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Blog // Creativity
1 month ago

Mission Critical

The self-help literature encourages us to have a clear sense of purpose. But defining our mission isn’t always easy. And our priorities can change over the course of a lifetime. How do we decide what matters?

I’ve been thinking lately about my calling, purpose, or vocation. Grief can push you into that headspace, forcing you to revisit past moments of your life. As can relocation, especially moving from one country to another. Or your favourite country suddenly reopening its borders after a pandemic-inspired isolation. Same with major anniversaries, especially if your blog just turned 18, like this one did a few weeks ago.

This is more than enough to make you look back over your life and ask what the point of it is.

I’m not alone. This is the year of quiet-quitting. Everyone is re-assessing their commitments. It’s the year of self-reflection and connecting with your sense of purpose.

Over the years, my work has changed. I’ve been a musician, academic, writer, and photographer, drawing pay checks from making very different things. But despite the varied fields and foci, there’s been a constant set of ideas underpinning everything I’ve done.

People can grow. They can improve. With effort, compassion and support, they can learn and change and evolve.

Work And Love

I’m not drawing a dividing line between the work we do and the people we are. They are intertwined. And they should be. Work shapes our character. It gives us a space in which to thrive and find our value.

“I work hard every day of my life
I work ’til I ache in my bones.”
Somebody to Love by Queen

The idea of work-life balance is simply a way to address dysfunction. Some people’s work sucks. They work jobs they hate just to pay the bills. Some people use work as an excuse to avoid their family. Others find themselves trapped in careers that were good to begin with but eventually stifled them and suffocated their personality. Balance is another way to talk about the disharmony work can create – forcing a gulf between who you want to be and the way you are.

There is no actual “balance”. Your work and life are not at opposite ends of a seesaw.

There’s a saying attributed to Sigmund Freud, though I’m not sure he actually said it, that goes “the purpose of life is work and love .” Whoever said it, I agree.

Work, not just what we do for money, but all the chores and tasks we take on, and love, not just the people we love, but the love we feel for the things that matter to us, be it art, music, nature, whatever, these shape our relationship to reality. They orient us in the universe. And they fill our lives with meaning. They give us a reason to get out of bed every morning.

The things we do teach us who we are.

Understanding Our Potential

I worked on sound and lighting for a high school production of Pirates of Penzance. My school was known mostly for sports. In my six years, only one theatrical production was staged.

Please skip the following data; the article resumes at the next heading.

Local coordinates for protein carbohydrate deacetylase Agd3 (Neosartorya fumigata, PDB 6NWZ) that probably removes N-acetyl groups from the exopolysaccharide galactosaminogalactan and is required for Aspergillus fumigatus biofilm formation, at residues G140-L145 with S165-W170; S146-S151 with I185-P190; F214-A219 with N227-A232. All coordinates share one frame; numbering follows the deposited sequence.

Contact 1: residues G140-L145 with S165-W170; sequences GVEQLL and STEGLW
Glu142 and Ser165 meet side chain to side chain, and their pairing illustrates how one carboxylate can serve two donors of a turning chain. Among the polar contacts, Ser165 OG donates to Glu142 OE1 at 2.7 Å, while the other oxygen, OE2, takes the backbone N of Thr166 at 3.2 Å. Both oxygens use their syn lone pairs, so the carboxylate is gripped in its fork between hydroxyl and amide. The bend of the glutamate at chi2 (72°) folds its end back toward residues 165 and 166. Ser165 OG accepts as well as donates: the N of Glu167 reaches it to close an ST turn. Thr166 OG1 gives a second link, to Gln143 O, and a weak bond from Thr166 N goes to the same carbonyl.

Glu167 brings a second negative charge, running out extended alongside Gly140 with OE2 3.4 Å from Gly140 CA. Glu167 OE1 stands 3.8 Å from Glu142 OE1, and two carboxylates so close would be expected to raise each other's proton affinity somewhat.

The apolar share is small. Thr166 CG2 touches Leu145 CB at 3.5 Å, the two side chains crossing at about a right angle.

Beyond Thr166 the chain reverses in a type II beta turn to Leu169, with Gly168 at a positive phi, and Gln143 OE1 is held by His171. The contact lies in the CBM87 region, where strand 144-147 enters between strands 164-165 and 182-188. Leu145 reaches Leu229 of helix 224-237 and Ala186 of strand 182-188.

The cast rehearsed a lot. But during the rehearsals, once we’d set up, there wasn’t a lot for the technical crew to do. So I started bringing my guitar and finding a quiet corner of the auditorium to practise in. As we got closer to dress rehearsals, I started plugging my guitar into the PA before the cast turned up. It was cool to hear my playing in that big hall. Then a cast member who also played brought his guitar, and we started having little pre-rehearsal jams, playing songs by bands like The Human League, Queen, and The Style Council.

By the time dress rehearsals started, these little jams had become full-cast singalongs. We’d turn down the hall lights and huddle together at the front of the stage. A bunch of nervous teenagers losing ourselves in music. Eyes closed. Arms draped over shoulders. United in song.

Those moments were beautiful, and for me they were a turning point. Music went from being a private hobby to something much bigger. I realized what music does.

It sets us free. It gives us permission to express ourselves, to open a door to our heart that we usually keep guarded and shut.

I’d never have realized this if I hadn’t volunteered to do something as mundane as putting out microphones and cables for a school musical.

Overcoming Self-Limiting Beliefs

My father has lots of sayings he recycles regularly. My favourite is “Don’t say you can’t when you mean you don’t want to.” It perfectly encapsulates what I’ve come to believe about motivation, desire, and having a growth mindset.

Caroline Dweck did us all a tremendous service by explaining the difference between a growth mindset and self-limiting beliefs. I’ve written before about these important ideas, in a 2020 piece called Have Fewer Beliefs, and a 2021 article entitled How To Maintain Your Motivation.

Our mindset is most clearly revealed in the way we look at failure and disappointment. For example, last night I tried to cook Japanese curry rice. It was the first time I’d cooked this dish in months. There I was in a strange kitchen with a new rice cooker and unfamiliar utensils. The results were okayish. I could be disheartened, say my failure proves that I’ve “lost it” as a cook, that I shouldn’t try.